Celebrating their 60th anniversary, Alvin Ailey American Dance Theater performed a selection of works at the Dorothy Chandler Pavilion in Los Angeles. The programs varied, with each show displaying repertoire by guest choreographers, as well as Ailey’s own choreography.

Alvin Ailey American Dance Theater in Jamar Roberts' Members Don't Get Weary
© Paul Kolnik

At the matinee on Sunday, 7 April, injuries forced a last-minute substitution, with Wayne McGregor’s Kairos replaced by Members Don’t Get Weary, a work by veteran company dancer Jamar Roberts. Ten dancers clad in wide, flat-brimmed hats cast long shadows against an aquamarine backdrop while intense movement flirts with John Coltrane’s bombastic jazz. Bathed in blue which deepens to black, the movement assumes a somber tone and the lines of hatted dancers evoke workers on a slave plantation. Sensual and intimate moments punctuate athletic group segments. Roberts’ intrIcate choreography appears effortless as the dancers shift from swinging motions to gentle undulations. Members Don’t Get Weary personifies the colloquial expression “having the blues”, and the dancers wind aimlessly and directly all at once through Coltrane’s saxophone modulations and melodies.

The Call, by Ronald K. Brown, a regular with this company, blends modern and African dance. Set to music by J.S. Bach, Mary Lou Williams, and Asase Yaa Entertainment Group, it begins in a classical mindset and grows increasingly social and contemporary, deconstructing ballroom dance in its partnerings and solos. Undulating movement gives way to elements of African dance. The Call culminates in a joyous celebration of spirituality and freedom, a tribute to this company's identity.

Alvin Ailey American Dance Theater in Jawole Willa Jo Zollar's Shelter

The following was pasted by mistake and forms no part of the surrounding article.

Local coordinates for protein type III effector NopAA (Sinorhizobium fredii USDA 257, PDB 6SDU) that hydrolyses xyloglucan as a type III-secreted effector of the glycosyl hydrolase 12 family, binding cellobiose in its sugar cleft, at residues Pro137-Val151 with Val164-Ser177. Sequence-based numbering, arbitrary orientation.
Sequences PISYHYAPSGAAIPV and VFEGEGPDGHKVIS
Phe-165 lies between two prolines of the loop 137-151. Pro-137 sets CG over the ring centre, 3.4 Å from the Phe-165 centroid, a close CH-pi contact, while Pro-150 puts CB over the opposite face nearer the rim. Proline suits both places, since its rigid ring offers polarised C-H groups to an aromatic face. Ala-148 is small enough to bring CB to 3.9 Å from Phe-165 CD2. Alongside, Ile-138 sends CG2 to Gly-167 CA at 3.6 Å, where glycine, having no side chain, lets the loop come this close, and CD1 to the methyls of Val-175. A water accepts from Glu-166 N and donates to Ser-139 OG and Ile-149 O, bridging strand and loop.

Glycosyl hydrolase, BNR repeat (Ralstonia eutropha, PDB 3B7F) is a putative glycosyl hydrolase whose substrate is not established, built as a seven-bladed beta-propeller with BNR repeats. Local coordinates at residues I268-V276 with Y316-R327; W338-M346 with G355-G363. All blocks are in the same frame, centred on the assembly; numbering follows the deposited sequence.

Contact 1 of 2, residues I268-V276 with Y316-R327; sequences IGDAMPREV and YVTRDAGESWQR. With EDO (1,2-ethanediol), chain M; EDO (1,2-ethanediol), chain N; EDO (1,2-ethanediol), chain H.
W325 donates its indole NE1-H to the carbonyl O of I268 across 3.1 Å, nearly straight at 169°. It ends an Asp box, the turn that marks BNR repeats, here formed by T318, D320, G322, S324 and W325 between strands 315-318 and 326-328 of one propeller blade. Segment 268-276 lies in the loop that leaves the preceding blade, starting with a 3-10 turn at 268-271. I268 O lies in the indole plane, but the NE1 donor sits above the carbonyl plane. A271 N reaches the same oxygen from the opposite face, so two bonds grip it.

© Paul Kolnik

Jawole Willa Jo Zollar’s Shelter, on the theme of homelessness, premiered in 1988 on her company, Urban Bush Women. Ailey picked up the work in 1992, and the cast rotates between all-male and all-female dancers. This season, the performance of Shelter falls to six women. Drum music by Junior “Gabu” Wedderburn and Victor See Yuen accentuates the frantic choreography, while spoken text describes the all-too-easy process of losing one’s home. The dancers scratch and shiver in clumps before throwing themselves across the stage in desperation. Intertwined with this message is another about climate change, calling the audience to action. The dancers point outward, echoing the words “It can happen to you, too.”

Alvin Ailey American Dance Theater in Alvin Ailey's Revelations
© Paul Kolnik

The performance ends, as every Ailey program does, anniversary or no, with Alvin Ailey’s classic Revelations. Matching African American spirituals with heaven-reaching shapes, this masterpiece showcases the gradient of human emotion, from sorrow and grief to deep joy. The first section, “Pilgrim of Sorrow,” features company dancers dressed in skin-colored costumes. They reach, bow, and genuflect with a sense of longing. “Take Me to the Water” carries through the ceremonious tone but the dancers, now clothed in white, plunge in and out of swaths of blue fabric, as of being baptised. The spiritual “I Wanna Be Ready” draws a heart-wrenching performance from Michael Francis McBride, and by the time the dancers begin the final section, “Move, Members, Move,” the audience is clapping along. By the end of the energetic “Sinner Man”, 18 dancers are filling the stage. The women don yellow dresses with floppy hats and fans, playfully teasing their men. Both movement and performance are exuberant, and the generosity of the dancers shines through their smiles and synchronized hand gestures.

AAADT's Michael Francis McBride in Alvin Ailey's Revelations
© Paul Kolnik

Alvin Ailey American Dance Theater perform timeless works that continue to prove vibrant 60 years on. These anniversary programs present a history of modern dance in America, and challenge the future of dance to be just as diverse and enduring, as well as political and poignant.